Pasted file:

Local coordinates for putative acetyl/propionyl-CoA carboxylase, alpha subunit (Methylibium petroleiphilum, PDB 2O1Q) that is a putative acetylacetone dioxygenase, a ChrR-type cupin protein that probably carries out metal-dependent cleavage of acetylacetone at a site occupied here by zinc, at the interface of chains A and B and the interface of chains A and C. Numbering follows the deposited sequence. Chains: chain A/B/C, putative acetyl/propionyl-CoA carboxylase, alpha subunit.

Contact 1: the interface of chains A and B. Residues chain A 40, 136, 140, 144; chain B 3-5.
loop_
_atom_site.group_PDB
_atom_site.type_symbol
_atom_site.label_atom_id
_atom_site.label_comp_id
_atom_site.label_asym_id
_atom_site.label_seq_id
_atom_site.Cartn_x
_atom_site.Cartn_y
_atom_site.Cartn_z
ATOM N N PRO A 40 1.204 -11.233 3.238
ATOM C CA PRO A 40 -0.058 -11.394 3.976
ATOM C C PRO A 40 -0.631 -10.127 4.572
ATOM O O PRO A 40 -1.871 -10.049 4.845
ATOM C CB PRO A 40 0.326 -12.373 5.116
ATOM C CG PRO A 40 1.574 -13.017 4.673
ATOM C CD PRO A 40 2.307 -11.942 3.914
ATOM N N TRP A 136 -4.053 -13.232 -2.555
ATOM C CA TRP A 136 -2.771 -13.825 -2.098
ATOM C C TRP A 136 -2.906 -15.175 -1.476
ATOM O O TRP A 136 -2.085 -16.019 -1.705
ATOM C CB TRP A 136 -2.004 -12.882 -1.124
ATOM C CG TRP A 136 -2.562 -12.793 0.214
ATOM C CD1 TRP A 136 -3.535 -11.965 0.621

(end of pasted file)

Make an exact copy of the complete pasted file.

Local coordinates for putative acetyl/propionyl-CoA carboxylase, alpha subunit (Methylibium petroleiphilum, PDB 2O1Q) that is a putative acetylacetone dioxygenase, a ChrR-type cupin protein that probably carries out metal-dependent cleavage of acetylacetone at a site occupied here by zinc, at the interface of chains A and B and the interface of chains A and C. Numbering follows the deposited sequence. Chains: chain A/B/C, putative acetyl/propionyl-CoA carboxylase, alpha subunit.

Contact 1: the interface of chains A and B. Residues chain A 40, 136, 140, 144; chain B 3-5.
loop_
_atom_site.group_PDB
_atom_site.type_symbol
_atom_site.label_atom_id
_atom_site.label_comp_id
_atom_site.label_asym_id
_atom_site.label_seq_id
_atom_site.Cartn_x
_atom_site.Cartn_y
_atom_site.Cartn_z
ATOM N N PRO A 40 1.204 -11.233 3.238
ATOM C CA PRO A 40 -0.058 -11.394 3.976
ATOM C C PRO A 40 -0.631 -10.127 4.572
ATOM O O PRO A 40 -1.871 -10.049 4.845
ATOM C CB PRO A 40 0.326 -12.373 5.116
ATOM C CG PRO A 40 1.574 -13.017 4.673
ATOM C CD PRO A 40 2.307 -11.942 3.914
ATOM N N TRP A 136 -4.053 -13.232 -2.555
ATOM C CA TRP A 136 -2.771 -13.825 -2.098
ATOM C C TRP A 136 -2.906 -15.175 -1.476
ATOM O O TRP A 136 -2.085 -16.019 -1.705
ATOM C CB TRP A 136 -2.004 -12.882 -1.124
ATOM C CG TRP A 136 -2.562 -12.793 0.214
ATOM C CD1 TRP A 136 -3.535 -11.965 0.621